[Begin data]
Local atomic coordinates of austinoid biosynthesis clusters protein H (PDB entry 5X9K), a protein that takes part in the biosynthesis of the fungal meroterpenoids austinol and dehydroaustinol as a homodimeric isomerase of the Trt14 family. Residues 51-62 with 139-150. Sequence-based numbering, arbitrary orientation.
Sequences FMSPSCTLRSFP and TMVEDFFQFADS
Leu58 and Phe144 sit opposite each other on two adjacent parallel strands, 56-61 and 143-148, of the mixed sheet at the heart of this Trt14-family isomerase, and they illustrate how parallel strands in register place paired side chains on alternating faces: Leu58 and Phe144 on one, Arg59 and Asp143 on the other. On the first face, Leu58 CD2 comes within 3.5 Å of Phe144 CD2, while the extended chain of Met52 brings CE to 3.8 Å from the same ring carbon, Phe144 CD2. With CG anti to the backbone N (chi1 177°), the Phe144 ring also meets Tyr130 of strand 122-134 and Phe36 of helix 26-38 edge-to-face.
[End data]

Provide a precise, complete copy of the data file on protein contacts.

Local atomic coordinates of austinoid biosynthesis clusters protein H (PDB entry 5X9K), a protein that takes part in the biosynthesis of the fungal meroterpenoids austinol and dehydroaustinol as a homodimeric isomerase of the Trt14 family. Residues 51-62 with 139-150. Sequence-based numbering, arbitrary orientation.
Sequences FMSPSCTLRSFP and TMVEDFFQFADS
Leu58 and Phe144 sit opposite each other on two adjacent parallel strands, 56-61 and 143-148, of the mixed sheet at the heart of this Trt14-family isomerase, and they illustrate how parallel strands in register place paired side chains on alternating faces: Leu58 and Phe144 on one, Arg59 and Asp143 on the other. On the first face, Leu58 CD2 comes within 3.5 Å of Phe144 CD2, while the extended chain of Met52 brings CE to 3.8 Å from the same ring carbon, Phe144 CD2. With CG anti to the backbone N (chi1 177°), the Phe144 ring also meets Tyr130 of strand 122-134 and Phe36 of helix 26-38 edge-to-face.